Nobody likes paying tax, so when the super rich face tax bills running into millions, it’s no surprise they do their best to avoid tax
How The Super Rich Avoid Tax – But Not Always!
Celebrities Caught By HMRC’s Crackdown To Avoid Tax
Roughly 1% of Americans control 40% of the country’s wealth. Money provides them with choices, among them, how best to avoid tax and keep all that money away from the Government. The US economic system offers no shortage of loopholes, allowing the super rich to short change Uncle Sam. The superb illustration further down this article illustrates 10 ways the super rich avoid tax.
Here in the UK, the Government is committed to closing as many tax loopholes as possible, aimed at those who avoid tax. It’s already saved billions for the UK tax payer, much of it coming from artificial tax avoidance schemes. These types of schemes are favoured by the rich and famous, keen to avoid tax. Here are a few examples that didn’t quite make it past HMRC’s tax avoidance crackdown.
DJ Chris Moyles wasn’t heard to say “Ullo John, Gotta New Motor”. Though he did admit his naivity on Twitter in joining a tax avoidance scheme claiming he was a second-hand car dealer in his spare time. HMRC successfully won a battle against the scheme, worth £290 million.
It wasn’t their greatest day when Gary Barlow and his Take That mates learned they were facing tax repayments of £20 million. They were among thousands of investors who used a company called Icebreaker, which a Tribunal ruled was set up entirely for tax avoidance purposes.
Along with George Michael, Michael Caine and around 1,600 other people, Anne Robinson wasn’t the weakest link named in the £1.2 billion Liberty tax avoidance scheme. It generated artificial losses offshore, which investors could use to avoid tax on other income.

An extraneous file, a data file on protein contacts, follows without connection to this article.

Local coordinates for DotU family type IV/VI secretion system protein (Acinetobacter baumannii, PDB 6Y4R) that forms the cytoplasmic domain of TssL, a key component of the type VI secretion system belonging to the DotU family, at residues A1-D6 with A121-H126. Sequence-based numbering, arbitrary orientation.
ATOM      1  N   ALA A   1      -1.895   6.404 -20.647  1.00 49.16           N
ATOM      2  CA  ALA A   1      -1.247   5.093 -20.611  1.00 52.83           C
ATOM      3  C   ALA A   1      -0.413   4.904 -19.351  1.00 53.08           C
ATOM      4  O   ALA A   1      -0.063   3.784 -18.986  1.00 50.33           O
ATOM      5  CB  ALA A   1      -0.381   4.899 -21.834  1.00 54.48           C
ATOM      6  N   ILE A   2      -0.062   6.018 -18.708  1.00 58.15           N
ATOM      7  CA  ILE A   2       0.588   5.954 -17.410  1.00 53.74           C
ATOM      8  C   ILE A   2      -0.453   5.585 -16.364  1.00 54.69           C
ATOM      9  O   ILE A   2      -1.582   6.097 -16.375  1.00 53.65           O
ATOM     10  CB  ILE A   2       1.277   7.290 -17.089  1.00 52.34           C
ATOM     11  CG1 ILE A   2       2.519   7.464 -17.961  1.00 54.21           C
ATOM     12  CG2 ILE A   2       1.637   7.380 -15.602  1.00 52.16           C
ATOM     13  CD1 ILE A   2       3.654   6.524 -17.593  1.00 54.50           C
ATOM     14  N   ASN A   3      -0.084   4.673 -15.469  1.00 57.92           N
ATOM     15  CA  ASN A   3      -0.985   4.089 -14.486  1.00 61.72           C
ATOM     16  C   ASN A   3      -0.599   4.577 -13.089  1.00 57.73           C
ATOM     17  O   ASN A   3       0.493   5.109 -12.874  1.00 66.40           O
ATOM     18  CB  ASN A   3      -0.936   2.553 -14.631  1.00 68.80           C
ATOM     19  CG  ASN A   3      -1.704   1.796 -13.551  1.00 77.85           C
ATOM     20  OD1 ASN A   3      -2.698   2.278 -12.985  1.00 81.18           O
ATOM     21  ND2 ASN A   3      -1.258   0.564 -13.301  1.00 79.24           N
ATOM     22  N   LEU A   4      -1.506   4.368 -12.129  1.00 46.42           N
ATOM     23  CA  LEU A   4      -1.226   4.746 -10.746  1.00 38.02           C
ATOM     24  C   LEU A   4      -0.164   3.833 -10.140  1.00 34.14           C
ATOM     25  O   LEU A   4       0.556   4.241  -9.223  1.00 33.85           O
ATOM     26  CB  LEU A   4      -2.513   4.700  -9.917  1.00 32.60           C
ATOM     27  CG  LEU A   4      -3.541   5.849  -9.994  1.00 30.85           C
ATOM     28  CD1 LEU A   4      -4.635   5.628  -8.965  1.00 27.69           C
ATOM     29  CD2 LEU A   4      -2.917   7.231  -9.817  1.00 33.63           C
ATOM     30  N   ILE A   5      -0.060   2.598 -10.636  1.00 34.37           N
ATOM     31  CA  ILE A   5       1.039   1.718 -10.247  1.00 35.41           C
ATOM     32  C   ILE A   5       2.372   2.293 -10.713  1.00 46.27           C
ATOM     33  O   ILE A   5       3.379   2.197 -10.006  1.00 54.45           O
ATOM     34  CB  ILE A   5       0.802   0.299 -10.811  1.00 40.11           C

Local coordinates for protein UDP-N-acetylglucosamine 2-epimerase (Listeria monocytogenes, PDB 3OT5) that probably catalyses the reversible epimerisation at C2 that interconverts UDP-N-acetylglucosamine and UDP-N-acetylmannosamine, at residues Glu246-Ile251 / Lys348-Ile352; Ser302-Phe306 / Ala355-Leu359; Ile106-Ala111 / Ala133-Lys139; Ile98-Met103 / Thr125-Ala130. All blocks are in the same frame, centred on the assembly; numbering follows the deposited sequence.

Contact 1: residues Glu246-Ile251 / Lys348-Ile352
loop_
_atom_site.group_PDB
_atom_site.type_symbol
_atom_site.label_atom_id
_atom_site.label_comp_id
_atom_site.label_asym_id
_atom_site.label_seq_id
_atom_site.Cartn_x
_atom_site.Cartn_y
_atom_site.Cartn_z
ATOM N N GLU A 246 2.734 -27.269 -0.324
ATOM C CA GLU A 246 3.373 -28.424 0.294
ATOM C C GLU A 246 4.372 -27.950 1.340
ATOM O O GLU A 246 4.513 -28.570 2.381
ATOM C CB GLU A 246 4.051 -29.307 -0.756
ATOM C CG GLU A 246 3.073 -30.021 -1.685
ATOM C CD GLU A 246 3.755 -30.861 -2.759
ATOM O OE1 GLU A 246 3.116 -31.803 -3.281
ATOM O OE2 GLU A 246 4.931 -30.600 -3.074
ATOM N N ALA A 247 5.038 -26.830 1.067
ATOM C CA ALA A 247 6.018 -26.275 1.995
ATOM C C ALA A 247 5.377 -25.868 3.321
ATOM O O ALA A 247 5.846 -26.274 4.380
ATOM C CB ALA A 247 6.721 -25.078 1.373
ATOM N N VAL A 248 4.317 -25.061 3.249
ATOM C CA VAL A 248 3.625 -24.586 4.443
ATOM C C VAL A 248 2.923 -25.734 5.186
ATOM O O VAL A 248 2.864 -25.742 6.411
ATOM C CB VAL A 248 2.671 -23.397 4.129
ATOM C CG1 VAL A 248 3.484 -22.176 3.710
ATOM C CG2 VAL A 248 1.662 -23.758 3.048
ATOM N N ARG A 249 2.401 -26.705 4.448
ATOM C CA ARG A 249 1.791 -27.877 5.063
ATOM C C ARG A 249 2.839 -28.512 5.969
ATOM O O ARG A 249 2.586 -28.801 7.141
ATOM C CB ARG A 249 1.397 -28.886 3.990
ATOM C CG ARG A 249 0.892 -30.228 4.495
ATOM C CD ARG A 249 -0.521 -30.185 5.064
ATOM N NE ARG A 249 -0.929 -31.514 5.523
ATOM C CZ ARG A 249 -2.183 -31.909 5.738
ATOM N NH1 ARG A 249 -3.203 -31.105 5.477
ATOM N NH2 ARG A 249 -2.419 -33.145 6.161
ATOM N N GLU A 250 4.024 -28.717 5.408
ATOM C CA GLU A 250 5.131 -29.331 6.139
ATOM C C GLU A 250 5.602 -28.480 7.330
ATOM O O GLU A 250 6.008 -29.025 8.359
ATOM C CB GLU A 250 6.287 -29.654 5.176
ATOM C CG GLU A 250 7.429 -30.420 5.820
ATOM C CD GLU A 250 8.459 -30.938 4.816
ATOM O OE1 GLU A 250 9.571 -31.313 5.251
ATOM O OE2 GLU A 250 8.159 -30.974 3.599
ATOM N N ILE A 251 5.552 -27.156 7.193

Singer songwriter Katie Melua was left singing for her supper after sheltering £850,000 through the Liberty tax avoidance scheme, as HMRC sent out accelerated payment notice orders worth £250 million. The Artic Monkeys also sheltered between £557,000 and £1.1 million in Liberty.
Comedian Jimmy Carr famously had the smile wiped off his face, as he announced he would pay £500,000 in tax, after leaving a Jersey-based tax avoidance scheme. Around 1,000 people used K2, paying as little as 1.25% on their earnings. K2 allegedly helped people save £168 million in tax.
Top BBC presenters Fiona Bruce and Jeremy Paxman made the headlines when it was revealed their income could be cut by 25%. They were being paid through personal services companies, allowing them to pay Corporation Tax at 21% rather than higher rate Income Tax.
Following bad publicity, Bradley Wiggins cycled swiftly away from a scheme, stating he hadn’t claimed any tax relief. The scheme was designed to allow investors to pay no tax by investing around £100,000 but claiming tax relief on £1 million, as the investment was supplemented by a £900,000 loan.
Star footballer David Beckham was definitely not playing cricket when he invested with Ingenious Media. The company behind the scheme warned 1,300 investors they may be asked to repay all the tax they’d saved, perhaps with interest, as it was allegedly pure tax avoidance.
Sven Goran Eriksson
Football managers Sven Goran Eriksson and Alex Ferguson were among 300 investors who got a good kicking over a failed film scheme. They faced £1 million tax bills, which were up to seven times more than their original investments, when HMRC decided the tax reliefs claimed didn’t work.
Olympic hurdler Colin Jackson was for the high jump when it was disclosed he could be required to pay back tax he didn’t pay under the Icebreaker scheme. He and 10 others in his partnership claimed losses of over £9 million to offset against their tax liabilities. HMRC has another idea.
Attempting to survive on more money by paying less tax, adventurer Bear Grylls joined other investors in a £110 million underwater treasure hunt business. Under the scheme, a complicated loan arrangement apparently allowed him to claim up to twice the sum he invested.
10 Ways Rich People Avoid Tax In America
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